Mr Livingstone dismissed fury among the Jewish community at the wave of abuse within Labour’s ranks after Mr Corbyn became leader, insisting only ‘one 20th of one per cent’ of members had ‘tweeted or said something anti-Semitic’. 

And he said he was ‘glad’ Jewish MP Luciana Berger quit the party and joined the Lib Dems after being hounded by racists, as she was not ‘really Labour’.

The extraordinary defence, in an interview on Sky news, came after Mr Corbyn was humiliated in the election on December 12, as Boris Johnson swept Labour’s northern strongholds to win a majority of 80. 

Instead he said media attacks and Brexit were responsible for the rout and 80-strong Tory majority.

Ms Long-Bailey has emerged as an early favourite, receiving endorsements from shadow justice secretary Mr Burgon and praise from Mr McDonnell.

However, Wigan MP Lisa Nandy revealed she is ‘seriously thinking about’ whether to launch a bid – and could be backed by moderates.

‘I am seriously thinking about it,’ she told the BBC’s Andre Marr Show. ‘The reason I am thinking about it is because we have just had the most shattering defeat, where you really felt in towns like mine, that the earth was shaking.’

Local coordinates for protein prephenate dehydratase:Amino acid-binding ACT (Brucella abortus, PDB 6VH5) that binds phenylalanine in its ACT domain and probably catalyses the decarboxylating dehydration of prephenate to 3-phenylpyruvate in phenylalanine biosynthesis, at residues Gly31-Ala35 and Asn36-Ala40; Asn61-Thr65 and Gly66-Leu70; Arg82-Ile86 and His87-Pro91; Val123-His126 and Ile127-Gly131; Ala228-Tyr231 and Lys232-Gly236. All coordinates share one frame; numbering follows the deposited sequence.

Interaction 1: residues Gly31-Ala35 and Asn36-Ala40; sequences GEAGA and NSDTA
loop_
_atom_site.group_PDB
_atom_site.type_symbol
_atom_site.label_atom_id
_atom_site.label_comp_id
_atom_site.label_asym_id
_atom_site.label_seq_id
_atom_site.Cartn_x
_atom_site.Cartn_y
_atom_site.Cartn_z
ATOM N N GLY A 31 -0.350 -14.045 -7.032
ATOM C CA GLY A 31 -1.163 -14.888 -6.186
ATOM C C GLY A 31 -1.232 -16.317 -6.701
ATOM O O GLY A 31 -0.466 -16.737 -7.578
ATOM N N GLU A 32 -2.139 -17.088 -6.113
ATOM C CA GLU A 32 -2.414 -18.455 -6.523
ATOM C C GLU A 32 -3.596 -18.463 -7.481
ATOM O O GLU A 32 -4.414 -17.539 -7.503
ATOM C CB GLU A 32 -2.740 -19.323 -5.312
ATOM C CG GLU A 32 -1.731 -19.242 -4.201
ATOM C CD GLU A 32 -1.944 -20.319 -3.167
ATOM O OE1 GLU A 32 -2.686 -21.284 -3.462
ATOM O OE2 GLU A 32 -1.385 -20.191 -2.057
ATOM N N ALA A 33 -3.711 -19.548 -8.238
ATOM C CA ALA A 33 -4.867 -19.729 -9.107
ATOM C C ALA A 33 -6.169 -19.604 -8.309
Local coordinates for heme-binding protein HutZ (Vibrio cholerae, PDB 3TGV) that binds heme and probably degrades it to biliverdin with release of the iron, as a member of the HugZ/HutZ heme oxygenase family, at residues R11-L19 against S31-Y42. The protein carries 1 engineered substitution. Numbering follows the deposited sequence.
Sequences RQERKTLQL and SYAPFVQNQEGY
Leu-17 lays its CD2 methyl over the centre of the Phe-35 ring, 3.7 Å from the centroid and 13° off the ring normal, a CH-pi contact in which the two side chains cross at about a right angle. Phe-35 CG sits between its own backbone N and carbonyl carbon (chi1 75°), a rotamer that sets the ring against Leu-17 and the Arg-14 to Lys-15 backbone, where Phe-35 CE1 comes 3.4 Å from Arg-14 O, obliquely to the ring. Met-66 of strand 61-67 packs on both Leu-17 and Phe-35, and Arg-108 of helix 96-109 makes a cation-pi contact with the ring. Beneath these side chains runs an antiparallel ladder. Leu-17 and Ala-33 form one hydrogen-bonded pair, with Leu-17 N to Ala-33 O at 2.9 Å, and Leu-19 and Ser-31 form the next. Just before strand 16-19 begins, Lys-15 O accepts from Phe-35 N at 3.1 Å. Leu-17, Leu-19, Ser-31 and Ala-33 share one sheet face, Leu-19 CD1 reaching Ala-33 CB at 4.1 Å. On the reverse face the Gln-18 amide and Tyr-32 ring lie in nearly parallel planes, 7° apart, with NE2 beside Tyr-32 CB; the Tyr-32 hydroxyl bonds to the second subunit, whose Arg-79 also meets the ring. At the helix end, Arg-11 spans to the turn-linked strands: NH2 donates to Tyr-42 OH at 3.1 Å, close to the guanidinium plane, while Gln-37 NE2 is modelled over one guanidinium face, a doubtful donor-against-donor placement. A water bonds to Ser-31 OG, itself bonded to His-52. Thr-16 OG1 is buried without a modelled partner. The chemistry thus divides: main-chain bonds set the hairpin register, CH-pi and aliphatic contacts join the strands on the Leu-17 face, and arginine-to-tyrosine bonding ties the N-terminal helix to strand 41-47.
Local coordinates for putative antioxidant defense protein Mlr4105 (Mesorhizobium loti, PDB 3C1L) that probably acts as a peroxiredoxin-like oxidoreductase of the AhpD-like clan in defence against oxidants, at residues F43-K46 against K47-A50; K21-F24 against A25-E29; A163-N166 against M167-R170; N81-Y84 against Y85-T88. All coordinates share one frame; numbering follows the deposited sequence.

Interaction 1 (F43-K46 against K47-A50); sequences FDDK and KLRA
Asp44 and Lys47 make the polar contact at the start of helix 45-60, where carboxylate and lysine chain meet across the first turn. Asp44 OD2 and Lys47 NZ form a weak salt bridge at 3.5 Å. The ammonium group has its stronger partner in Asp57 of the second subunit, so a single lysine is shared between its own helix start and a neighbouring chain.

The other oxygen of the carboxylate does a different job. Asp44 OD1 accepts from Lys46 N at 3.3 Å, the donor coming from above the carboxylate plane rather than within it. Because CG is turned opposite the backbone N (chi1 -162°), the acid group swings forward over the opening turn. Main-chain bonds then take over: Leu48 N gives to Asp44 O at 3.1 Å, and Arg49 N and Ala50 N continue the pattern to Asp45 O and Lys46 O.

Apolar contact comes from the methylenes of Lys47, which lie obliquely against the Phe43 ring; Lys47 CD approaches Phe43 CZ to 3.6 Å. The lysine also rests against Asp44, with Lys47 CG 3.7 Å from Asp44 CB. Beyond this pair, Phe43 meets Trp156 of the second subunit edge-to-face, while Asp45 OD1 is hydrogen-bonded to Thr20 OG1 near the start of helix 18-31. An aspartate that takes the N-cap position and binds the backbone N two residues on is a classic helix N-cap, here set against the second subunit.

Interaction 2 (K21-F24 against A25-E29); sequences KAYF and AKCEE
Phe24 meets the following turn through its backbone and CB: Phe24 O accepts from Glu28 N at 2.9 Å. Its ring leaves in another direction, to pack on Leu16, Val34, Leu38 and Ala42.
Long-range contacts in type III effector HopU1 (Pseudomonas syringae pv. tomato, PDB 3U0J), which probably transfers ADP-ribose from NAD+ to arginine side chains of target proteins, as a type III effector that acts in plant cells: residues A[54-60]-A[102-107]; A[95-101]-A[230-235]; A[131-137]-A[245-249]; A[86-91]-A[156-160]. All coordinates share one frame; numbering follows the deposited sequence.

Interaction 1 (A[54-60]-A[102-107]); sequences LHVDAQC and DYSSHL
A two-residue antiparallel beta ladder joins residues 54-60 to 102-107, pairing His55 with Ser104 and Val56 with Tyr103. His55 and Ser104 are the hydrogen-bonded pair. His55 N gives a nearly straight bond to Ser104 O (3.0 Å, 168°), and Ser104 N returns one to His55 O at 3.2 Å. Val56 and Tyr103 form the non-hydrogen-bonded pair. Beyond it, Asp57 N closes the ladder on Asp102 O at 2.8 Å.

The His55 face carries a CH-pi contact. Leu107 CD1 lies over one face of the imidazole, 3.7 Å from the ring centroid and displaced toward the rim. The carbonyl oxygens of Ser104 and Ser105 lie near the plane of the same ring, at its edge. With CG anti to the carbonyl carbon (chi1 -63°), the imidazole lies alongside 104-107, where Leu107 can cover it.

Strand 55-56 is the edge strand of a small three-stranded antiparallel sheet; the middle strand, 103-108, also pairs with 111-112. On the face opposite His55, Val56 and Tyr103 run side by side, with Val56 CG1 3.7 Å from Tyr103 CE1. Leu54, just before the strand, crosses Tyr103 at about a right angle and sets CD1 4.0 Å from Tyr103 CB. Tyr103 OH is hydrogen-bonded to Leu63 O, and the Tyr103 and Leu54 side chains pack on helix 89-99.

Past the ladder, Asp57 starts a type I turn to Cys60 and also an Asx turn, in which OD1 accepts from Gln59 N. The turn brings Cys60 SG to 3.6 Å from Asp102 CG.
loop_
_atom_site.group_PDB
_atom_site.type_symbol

Mr McDonnell apologised for the party’s catastrophic election result, saying ‘I own this disaster’. 

The shadow chancellor said ‘if anyone’s to blame, it’s me, full stop’, but also cited Brexit and the media for having ‘demonised’ the Labour leader ahead of the dismal defeat. 

‘It’s on me, let’s take it on the chin, I own this disaster so I apologise to all those wonderful Labour MPs who have lost their seats and who worked so hard,’ Mr McDonnell told the BBC’s Andrew Marr Show.